Fairly regularly, we get an email from a foreigner living in China who wants to go into business in China with their girlfriend/fiancé/wife’s family (yes it is always a male). This person wants to know how they can do this and we tell them that there are really only two ways. One is as a joint venture and the other is as a WFOE, with the Chinese girlfriend/fiancé/wife’s family owning a portion of the foreign company that in turns owns the WFOE. Under this second scenario, the Chinese ownership of the foreign company is potentially illegal under Chinese law, but that should not put the foreigner at risk.
Here is what I typically say:
Legally, you pretty much cannot go into business with Chinese citizens without a joint venture. China recently started allowing partnerships, but the impact of that is still not clear.
You pretty much have two options:
1. You form a WFOE and you own it. Forming a company in Hong Kong is no different for China purposes than forming one in the United States, so forget about Hong Kong for a moment. Forming a WFOE can be very expensive, in large part depending on the Chinese city in which you will be forming it.
2. You let your fiancé, her mother and cousin own the entire business. You do this and you are exposing yourself to losing whatever you put into the business. Twice, I have had men break down and cry right in front of me because they went into business with their fiancée and her family and they put 3-8 years of their lives into the business, only to be completely and unceremoniously booted out once it really started to make the big money. These are just the ones who cried. I can tell you about the guy who invested millions in condos with his fiancée and her mother, only to leave China for a few weeks and return with all of the condos sold and his fiancée and mother in law gone. Vanished.
It goes on and on. The condo guy wanted us to sue the fiancée and her mother, but we didn’t see where he had a leg to stand on (assuming we could have found them) because the fiancee (via email) was claiming the condos were all gifts and his claim would have to have been that he bought all of the condos in his fiancée’s name because he didn’t want to spend the money to do things legally by setting up a business in his own name. Even if there had been some sort of side agreement, that would have been illegal and it is generally not a good idea to sue to enforce an illegal contract.
Read about Kro’s Nest. Before Kro’s Nest there was Mark Kitto (whose famed ouster created the expression, to be kitto’ed). These are the two best publicized instances where a foreigner went into business with a Chinese “co-owner,” only to get booted out once the money really started to roll in.
Sorry to be so negative, but I know no other way than to be blunt on these sort of things.
My emails often lead to pushback, with the person complaining of how China makes things so difficult for the “little guy” and then their explaining how they know of how these things usually turn out for the foreigner, but in their case it will be different because:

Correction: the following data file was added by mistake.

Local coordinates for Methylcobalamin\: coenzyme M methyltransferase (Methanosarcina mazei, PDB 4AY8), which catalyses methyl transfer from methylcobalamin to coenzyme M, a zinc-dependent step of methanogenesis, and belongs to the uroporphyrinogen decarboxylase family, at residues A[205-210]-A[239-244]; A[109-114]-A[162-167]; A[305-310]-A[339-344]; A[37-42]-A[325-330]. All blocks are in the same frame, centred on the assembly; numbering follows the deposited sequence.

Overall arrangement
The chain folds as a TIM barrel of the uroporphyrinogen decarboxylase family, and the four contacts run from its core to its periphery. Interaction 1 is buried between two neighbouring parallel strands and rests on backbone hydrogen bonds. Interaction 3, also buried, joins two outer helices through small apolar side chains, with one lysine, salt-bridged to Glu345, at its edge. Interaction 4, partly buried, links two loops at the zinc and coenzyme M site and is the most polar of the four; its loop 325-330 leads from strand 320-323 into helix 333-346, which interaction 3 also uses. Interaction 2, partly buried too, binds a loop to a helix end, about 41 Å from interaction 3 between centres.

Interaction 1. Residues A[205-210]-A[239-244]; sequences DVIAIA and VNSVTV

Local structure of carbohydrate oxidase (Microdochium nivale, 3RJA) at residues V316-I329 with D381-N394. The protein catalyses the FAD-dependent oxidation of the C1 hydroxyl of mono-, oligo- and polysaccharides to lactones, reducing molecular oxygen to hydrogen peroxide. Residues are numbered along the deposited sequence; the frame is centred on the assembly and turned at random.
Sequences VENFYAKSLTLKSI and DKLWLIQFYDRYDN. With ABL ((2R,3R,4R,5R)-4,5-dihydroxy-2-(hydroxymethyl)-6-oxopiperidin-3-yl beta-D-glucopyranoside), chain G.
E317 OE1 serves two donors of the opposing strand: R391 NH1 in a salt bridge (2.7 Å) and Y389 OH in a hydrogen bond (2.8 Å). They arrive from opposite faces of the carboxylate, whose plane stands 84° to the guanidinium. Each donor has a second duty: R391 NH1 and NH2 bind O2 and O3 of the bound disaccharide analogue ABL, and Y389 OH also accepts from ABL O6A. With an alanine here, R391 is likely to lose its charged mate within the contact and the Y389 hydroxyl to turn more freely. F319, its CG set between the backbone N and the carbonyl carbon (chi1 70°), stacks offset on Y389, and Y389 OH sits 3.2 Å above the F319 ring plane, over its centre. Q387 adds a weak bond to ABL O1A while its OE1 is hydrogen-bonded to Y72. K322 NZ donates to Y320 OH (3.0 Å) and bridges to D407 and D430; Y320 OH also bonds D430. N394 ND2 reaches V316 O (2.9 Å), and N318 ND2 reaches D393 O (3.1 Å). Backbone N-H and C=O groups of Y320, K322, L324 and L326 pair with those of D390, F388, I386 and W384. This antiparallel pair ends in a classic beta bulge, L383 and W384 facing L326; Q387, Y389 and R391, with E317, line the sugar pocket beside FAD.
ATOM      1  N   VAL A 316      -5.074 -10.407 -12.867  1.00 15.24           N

a. Their girlfriend/fiancé/wife’s family would never be anything but above board.
b. Their girlfriend/fiancé/wife’s family is so “connected,” it makes sense for them to go into business with them.
They then usually ask us to write up a contract that protects them “as best as possible.” We tell them that we will not do that because those contracts are usually not enforceable in China and we are not in the business of writing contracts we know will not work.
We had one of these the other day and it precipitated an email from my co-blogger, Steve Dickinson, to me, which went as follows:
If these people are going to go illegal in China, they should go 100% illegal. That is, enforcement either through really strong family connections (your father knows her father) or enforcement through gangsters and the like. I know people who have succeeded this way but I don’t know anyone who has succeeded with an illegal contract. This is not because contracts don’t work in China, because you and I have won enough China contract cases to know that they do.
It is because the Chinese judges are totally on to these sorts of arrangements and they know they violate or seek to evade Chinese law. They therefore have and will continue to deem such contracts void. Why do people live in this fantasy world thinking that somehow they are so different or that they have discovered the solution? Why do they think a Chinese court would enforce a contract designed to evade the law?
Take an alternative example. Remember John Smith’s [yes, it is an alias] company we formed in Beijing a few years ago? Not sure if you remember this, but that investment was with his Chinese wife. However, we did that as a very formally organized WFOE and left the wife and her family with the irregular side of the deal. His US company is the only shareholder and he runs the board. His company has had no trouble and he has had no trouble because he is legal and secure. His US LLC [and with it, the China WFOE] were just purchased by _______ [a pretty big name U.S. company]. The reason the purchase was successful is that the whole company was “clean” and therefore it could be purchased by a foreign public company.
As lawyers we are never going to tell our client to go full illegal, but in my role as a blogger, I have to think going full illegal would probably make better sense than paying a lawyer to draft a void contract. I think people know this, but their rightful discomfort at operating illegally makes them want to clutch on to something that will allow them to justify (however falsely) their actions.
What do you think?